The human potential movement branched into two directions.
The first direction was more pragmatic and focused on self-actualization. This direction examines how to get the most out of our century life. This journey defined self-actualization as becoming more effective in your interactions with others and enjoying life more.
Abraham Maslow came up with the term self-actualization. To give it a name was one thing. To describe what it means — or how to achieve it — is something else again. Even Maslow was not sure what self-actualization was, but for him, it represented the highest development a human could achieve. Who wouldn’t want that?
People wondered what self-actualization would look like. How would they know when they had reached self-actualization? The term defined a destination for us and suggested that life might be thought of as a journey to reach this destination. This journey required satisfying our lower level needs and moving up the hierarchy to higher level needs. But the destination for such a journey was always shrouded in fog.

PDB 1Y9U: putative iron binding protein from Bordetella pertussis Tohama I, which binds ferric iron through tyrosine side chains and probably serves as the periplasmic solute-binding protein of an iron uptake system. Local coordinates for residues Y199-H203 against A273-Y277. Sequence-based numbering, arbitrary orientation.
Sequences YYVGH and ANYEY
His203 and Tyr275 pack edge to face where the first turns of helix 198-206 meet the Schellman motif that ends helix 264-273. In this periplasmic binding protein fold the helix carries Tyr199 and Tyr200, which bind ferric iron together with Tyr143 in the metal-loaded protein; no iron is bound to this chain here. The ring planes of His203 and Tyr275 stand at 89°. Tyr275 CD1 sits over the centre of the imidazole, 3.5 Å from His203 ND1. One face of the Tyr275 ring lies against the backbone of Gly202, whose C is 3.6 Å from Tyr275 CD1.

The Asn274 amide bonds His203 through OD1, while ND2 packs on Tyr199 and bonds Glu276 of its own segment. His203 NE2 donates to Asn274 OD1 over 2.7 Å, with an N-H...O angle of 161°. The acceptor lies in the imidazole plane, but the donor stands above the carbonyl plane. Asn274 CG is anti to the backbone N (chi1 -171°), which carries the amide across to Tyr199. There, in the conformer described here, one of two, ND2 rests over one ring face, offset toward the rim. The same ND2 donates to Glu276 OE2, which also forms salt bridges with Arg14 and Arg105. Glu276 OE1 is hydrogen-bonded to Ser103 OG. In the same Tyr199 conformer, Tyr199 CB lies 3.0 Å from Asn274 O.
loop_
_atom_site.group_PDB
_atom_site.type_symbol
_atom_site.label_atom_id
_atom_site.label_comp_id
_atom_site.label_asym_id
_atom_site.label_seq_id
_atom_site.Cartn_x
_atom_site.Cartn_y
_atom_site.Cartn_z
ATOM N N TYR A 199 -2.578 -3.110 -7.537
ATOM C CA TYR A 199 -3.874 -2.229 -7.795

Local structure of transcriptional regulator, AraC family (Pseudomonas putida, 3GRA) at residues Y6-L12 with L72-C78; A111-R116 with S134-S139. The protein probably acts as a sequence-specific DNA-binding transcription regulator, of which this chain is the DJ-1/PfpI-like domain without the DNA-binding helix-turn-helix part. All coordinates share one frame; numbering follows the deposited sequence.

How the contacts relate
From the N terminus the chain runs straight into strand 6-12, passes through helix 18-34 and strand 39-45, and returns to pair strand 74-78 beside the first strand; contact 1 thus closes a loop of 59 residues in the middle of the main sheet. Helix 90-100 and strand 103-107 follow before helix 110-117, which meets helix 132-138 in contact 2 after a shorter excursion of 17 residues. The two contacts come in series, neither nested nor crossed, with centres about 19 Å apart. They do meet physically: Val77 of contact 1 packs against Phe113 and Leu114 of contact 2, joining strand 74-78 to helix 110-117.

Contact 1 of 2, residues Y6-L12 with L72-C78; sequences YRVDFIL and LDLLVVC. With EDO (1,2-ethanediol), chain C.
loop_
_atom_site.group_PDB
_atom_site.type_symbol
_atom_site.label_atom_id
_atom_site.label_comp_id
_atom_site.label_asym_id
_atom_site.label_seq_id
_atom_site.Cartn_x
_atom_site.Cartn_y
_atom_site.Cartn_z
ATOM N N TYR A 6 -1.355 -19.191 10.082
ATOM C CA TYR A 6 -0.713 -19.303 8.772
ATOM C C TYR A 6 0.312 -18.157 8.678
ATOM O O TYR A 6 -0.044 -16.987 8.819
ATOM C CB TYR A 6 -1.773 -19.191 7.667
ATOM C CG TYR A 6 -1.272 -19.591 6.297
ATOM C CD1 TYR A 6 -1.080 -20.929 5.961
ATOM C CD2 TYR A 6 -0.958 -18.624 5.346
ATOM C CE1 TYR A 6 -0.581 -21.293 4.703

The second direction focused on eastern religions and this thing called enlightenment. This focus was not interested in being more effective with other people. It was not interested in finding happiness. In fact, the focus itself remained shrouded in mystery. So why would people bother with it?
Basically, they were not given a choice. At some point in their life they came to the stunning realization that something they needed or wanted was missing from their life—and they had no idea what it was. They turned to Zen, they turned to Tibetan Buddhism, the turned to Taoism, Hinduism or whatever they thought would unlock the mystery of what they were searching for.
The differences between these two journeys has not been made not clear and so everything got lumped together into the great scheme of the Human Potential Movement
Resource For Life is our attempt to sort this all out and to clarify what our choices are and what these two journeys entail.